The world’s oceans offer us a wealth of diverse treasures both above, on and below the water. Taking this for granted to survive alone is unfortunately no longer enough, so great thought and responsibility has to come from us in caring for our seas. The statistics uncovered can be shocking, but this is the only way to build true awareness.
– Already, the Earth’s reefs have declined by an unbelievable 40% worldwide, and a large proportion of those remaining are not in good condition. Coral reefs house a quarter of the ocean’s fish, so this is severe data.
– Coral reefs live only in clean, clear water, and our pollution is making it difficult for them to survive. Also, rising sea temperatures hurt the coral, making them more vulnerable to bleaching, which drains their colour and causes them to die.
– Furthermore, warmer sea temperatures are causing species to migrate to cooler areas, a transition which many creatures do not survive.
– Additionally, we release Carbon dioxide and power plant emissions into the air. The ocean absorbs 30% of Carbon dioxide emissions, causing it to become more acidic which leads to malfunctions in fish and coral growth, and power plant emissions release toxic mercury into the air which settles in the ocean. This mercury is slowly being absorbed by sea creatures, which means that eventually sea life could be harmful to eat. This would be serious as it currently amounts to a large majority of human-kind’s diet.
One area of debris is so bad, it has landed the title ‘the Great Pacific Garbage Patch’. This ‘dump’ is situated in the North Pacific Ocean, and is actually made up of smaller patches of tiny pieces of plastic, so small they’re often not visible to the human eye, but are no less harmful to the wildlife around them. There is a lot of speculation as to the size of this ‘patch’, many reports suggesting it is as big as Texas! Although it’s difficult to be sure, we know it is extensive and must stop growing – indeed, any size is too big and unacceptable.
The ocean provides us with endless opportunities and excitement, discovery and relaxation, food and jobs, and most importantly, over half of the oxygen we breathe (due to oceanic plants). Surely, the very least we can do is give a little something back?
Here are few simple ways in which we can help our ocean to restore and thrive-
+ Use less disposable plastic products:
Often, disposable plastic products end up in the ocean, and this is a major cause for the destruction of wildlife, such as entangling and killing marine life. This also happens with abandoned fishing equipment- known as ‘ghost fishing’, when sea-life gets tangled in disused nets. Also, sea-life is in danger of eating micro-plastics, for example sea turtles often mistake them for jellyfish which are their favourite food, and some other species feed them to their young thinking they’re eggs, which then ruptures the young’s internal organs or causes them to starve to death from lack of nutrients.
Therefore, an easy way to help prevent this is by reusing bags – perhaps buy a sustainable ‘Bag for Life’ for shopping and recycle when possible. Use non-disposable water-bottles: buy a funky colour, have the size and shape you wish, protect the oceans, and even protect yourself – it’s much healthier not to drink from thin, disposable plastic!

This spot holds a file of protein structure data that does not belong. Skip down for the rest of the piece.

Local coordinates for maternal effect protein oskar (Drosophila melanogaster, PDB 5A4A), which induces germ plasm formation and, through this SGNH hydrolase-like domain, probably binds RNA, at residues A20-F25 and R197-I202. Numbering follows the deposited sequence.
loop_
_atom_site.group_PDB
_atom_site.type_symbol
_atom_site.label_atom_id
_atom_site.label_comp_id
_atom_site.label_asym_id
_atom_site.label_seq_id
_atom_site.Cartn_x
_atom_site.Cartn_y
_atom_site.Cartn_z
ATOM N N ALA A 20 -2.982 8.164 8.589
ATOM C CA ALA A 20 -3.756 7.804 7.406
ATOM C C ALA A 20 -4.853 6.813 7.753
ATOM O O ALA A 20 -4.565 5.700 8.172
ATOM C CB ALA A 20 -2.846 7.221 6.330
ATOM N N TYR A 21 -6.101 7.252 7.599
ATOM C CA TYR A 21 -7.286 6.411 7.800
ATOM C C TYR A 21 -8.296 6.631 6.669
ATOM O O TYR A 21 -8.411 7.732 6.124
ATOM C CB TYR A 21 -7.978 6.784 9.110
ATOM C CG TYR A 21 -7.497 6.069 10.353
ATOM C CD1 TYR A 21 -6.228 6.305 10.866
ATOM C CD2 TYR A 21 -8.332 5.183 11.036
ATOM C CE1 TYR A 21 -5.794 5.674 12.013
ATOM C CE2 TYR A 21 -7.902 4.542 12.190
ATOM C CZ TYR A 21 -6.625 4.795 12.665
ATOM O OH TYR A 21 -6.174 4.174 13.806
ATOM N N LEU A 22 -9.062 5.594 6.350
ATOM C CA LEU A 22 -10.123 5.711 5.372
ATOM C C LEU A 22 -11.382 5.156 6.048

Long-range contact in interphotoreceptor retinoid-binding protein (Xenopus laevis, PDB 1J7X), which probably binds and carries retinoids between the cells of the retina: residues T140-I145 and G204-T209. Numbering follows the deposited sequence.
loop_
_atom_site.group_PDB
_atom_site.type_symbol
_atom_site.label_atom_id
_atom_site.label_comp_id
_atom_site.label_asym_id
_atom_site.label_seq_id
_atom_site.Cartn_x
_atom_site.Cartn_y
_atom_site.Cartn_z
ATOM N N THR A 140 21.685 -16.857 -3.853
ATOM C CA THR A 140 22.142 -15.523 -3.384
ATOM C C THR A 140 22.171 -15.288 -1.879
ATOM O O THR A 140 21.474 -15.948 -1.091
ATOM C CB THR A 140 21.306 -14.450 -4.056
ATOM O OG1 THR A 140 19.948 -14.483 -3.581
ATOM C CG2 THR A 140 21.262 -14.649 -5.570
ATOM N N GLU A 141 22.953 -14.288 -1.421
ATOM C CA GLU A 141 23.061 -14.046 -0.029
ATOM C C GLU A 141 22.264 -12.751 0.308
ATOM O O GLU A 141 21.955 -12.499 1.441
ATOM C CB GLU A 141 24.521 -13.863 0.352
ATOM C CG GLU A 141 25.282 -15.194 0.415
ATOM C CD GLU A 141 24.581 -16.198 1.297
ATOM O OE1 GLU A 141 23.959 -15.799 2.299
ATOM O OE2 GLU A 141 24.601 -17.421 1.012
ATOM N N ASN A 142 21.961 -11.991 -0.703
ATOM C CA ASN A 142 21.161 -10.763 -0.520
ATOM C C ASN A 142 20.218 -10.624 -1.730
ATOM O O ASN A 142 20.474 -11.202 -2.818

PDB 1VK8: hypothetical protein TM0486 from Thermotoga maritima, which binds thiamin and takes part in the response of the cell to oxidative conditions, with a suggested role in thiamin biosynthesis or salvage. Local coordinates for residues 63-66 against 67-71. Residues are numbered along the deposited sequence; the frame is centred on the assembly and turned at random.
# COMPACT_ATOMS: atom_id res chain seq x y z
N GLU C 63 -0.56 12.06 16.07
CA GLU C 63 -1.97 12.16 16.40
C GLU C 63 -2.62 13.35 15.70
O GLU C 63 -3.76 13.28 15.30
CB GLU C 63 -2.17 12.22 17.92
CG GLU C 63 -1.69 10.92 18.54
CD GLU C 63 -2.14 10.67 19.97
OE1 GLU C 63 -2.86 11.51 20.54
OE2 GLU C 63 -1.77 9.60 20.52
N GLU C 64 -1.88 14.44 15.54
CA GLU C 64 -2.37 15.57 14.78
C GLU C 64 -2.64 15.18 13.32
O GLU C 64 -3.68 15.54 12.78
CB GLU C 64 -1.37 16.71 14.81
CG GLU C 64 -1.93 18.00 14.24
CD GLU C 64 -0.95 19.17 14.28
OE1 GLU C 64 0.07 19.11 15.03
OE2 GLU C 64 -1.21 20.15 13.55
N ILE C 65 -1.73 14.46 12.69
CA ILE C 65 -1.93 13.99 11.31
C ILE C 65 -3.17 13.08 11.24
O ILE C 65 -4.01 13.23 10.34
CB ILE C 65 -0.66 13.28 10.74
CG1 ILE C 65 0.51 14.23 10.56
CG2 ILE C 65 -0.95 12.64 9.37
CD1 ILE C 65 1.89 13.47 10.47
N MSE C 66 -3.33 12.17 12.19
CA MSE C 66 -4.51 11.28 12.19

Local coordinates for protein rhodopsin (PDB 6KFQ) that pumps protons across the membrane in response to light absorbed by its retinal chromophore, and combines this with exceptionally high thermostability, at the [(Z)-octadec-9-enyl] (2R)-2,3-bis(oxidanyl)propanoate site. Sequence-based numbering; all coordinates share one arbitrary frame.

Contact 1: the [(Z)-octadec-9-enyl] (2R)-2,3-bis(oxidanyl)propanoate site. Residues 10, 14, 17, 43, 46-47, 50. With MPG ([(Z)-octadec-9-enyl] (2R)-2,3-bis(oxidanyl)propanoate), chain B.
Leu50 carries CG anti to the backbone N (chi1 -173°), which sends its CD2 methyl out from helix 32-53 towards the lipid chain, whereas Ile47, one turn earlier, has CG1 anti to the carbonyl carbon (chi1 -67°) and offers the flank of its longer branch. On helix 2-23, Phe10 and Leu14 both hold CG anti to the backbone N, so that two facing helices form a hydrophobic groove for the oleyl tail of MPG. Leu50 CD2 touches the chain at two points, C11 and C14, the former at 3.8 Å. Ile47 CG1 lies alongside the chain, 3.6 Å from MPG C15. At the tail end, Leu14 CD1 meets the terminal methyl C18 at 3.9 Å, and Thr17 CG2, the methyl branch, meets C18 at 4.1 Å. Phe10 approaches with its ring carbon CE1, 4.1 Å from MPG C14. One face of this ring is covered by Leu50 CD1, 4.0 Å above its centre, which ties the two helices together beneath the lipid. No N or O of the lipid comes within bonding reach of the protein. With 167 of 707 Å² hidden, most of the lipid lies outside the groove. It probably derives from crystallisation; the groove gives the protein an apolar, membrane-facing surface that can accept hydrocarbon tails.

+ Be tidy at the beach:
When you leave the beach, simply taking all of your rubbish with you/disposing of it can make a huge difference to the environment. If you’re feeling really environmental, perhaps carry out your ‘good deed of the day’ by tidying up the rubbish of someone less eco-friendly, who didn’t bother.
Support charities and organisations – get involved:
A little goes a long way. Perhaps give back to the ocean by donating to a conservation charity of your choice, or get involved with some volunteering. Look out for events such as ‘pick-up-parties’ in which you can help the environment by cleaning up the beach, but also just enjoy a day out by the sea, meeting some new people, having a chat and doing a good deed. Some time and effort is the most precious gift you can contribute:
+ Try to avoid chemical-based sun cream:
The chemicals in such sun creams can damage the ocean in a variety of ways, one of the main ones being that it elicits a virus in algae which causes it to explode. This may not seem like a big deal, but in reality, algae is a vital part of the ocean. For example, without algae, coral cannot survive.
Jersey Kids All Natural Sunscreen, SPF 30 is safe for the whole family, including babies, as it is both skin and ocean friendly, using only natural products like jojoba and shea butter, as well as zinc oxide to make it sun-safe.
Sunology Natural Sunscreen For Body, SPF 50 is another favourite. It is eco-friendly and not just skin friendly but skin helpful! It contains ingredients which aid skin-health and don’t block pores.
And perhaps look to buy more eco-friendly products: Just a little research before purchasing products can ensure you are being environmentally friendly
+ Avoid buying items that exploit marine life:
These include coral jewellery, tortoise shell products such as hair slides, starfish ornaments, and notably shark products which can be found in cosmetics like lipsticks, leather goods, and even in pet food! So, read the labels, and choose from the huge range of products which do not include these.
+ Enjoy the ocean life with your eyes and camera only:
When swimming, snorkelling or diving, try not to disturb ocean life, as this can affect it in negative ways. Also, do not take any part of the ocean home, but leave it in its natural environment- ‘take photos not mementos!’
This is a task that we must all get involved in to make a difference and keep the ocean healthy, so that everyone can continue to enjoy it. The future of the oceans is now in our hands.